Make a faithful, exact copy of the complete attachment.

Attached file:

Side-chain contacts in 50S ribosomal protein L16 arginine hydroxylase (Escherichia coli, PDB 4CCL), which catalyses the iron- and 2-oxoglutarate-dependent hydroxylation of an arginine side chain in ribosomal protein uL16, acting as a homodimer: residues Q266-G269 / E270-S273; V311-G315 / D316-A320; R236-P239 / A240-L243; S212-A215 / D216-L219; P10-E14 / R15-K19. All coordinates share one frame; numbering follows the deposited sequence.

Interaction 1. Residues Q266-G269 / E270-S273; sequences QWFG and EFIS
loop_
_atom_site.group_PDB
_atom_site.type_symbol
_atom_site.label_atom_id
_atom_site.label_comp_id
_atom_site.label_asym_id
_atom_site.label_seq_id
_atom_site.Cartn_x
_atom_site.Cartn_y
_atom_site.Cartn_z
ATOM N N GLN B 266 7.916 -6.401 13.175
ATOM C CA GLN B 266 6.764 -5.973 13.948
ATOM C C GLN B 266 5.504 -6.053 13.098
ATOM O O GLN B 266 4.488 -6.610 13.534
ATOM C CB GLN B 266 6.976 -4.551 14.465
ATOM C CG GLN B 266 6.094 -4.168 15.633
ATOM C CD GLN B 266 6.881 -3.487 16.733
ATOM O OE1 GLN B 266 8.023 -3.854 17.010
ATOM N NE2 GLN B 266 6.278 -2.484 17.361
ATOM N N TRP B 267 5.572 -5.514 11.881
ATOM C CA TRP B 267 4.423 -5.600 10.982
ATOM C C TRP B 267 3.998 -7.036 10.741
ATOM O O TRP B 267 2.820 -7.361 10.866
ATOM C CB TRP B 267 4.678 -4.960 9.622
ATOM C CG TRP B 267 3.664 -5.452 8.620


Side-chain contacts in 50S ribosomal protein L16 arginine hydroxylase (Escherichia coli, PDB 4CCL), which catalyses the iron- and 2-oxoglutarate-dependent hydroxylation of an arginine side chain in ribosomal protein uL16, acting as a homodimer: residues Q266-G269 / E270-S273; V311-G315 / D316-A320; R236-P239 / A240-L243; S212-A215 / D216-L219; P10-E14 / R15-K19. All coordinates share one frame; numbering follows the deposited sequence.

Interaction 1. Residues Q266-G269 / E270-S273; sequences QWFG and EFIS
loop_
_atom_site.group_PDB
_atom_site.type_symbol
_atom_site.label_atom_id
_atom_site.label_comp_id
_atom_site.label_asym_id
_atom_site.label_seq_id
_atom_site.Cartn_x
_atom_site.Cartn_y
_atom_site.Cartn_z
ATOM N N GLN B 266 7.916 -6.401 13.175
ATOM C CA GLN B 266 6.764 -5.973 13.948
ATOM C C GLN B 266 5.504 -6.053 13.098
ATOM O O GLN B 266 4.488 -6.610 13.534
ATOM C CB GLN B 266 6.976 -4.551 14.465
ATOM C CG GLN B 266 6.094 -4.168 15.633
ATOM C CD GLN B 266 6.881 -3.487 16.733
ATOM O OE1 GLN B 266 8.023 -3.854 17.010
ATOM N NE2 GLN B 266 6.278 -2.484 17.361
ATOM N N TRP B 267 5.572 -5.514 11.881
ATOM C CA TRP B 267 4.423 -5.600 10.982
ATOM C C TRP B 267 3.998 -7.036 10.741
ATOM O O TRP B 267 2.820 -7.361 10.866
ATOM C CB TRP B 267 4.678 -4.960 9.622
ATOM C CG TRP B 267 3.664 -5.452 8.620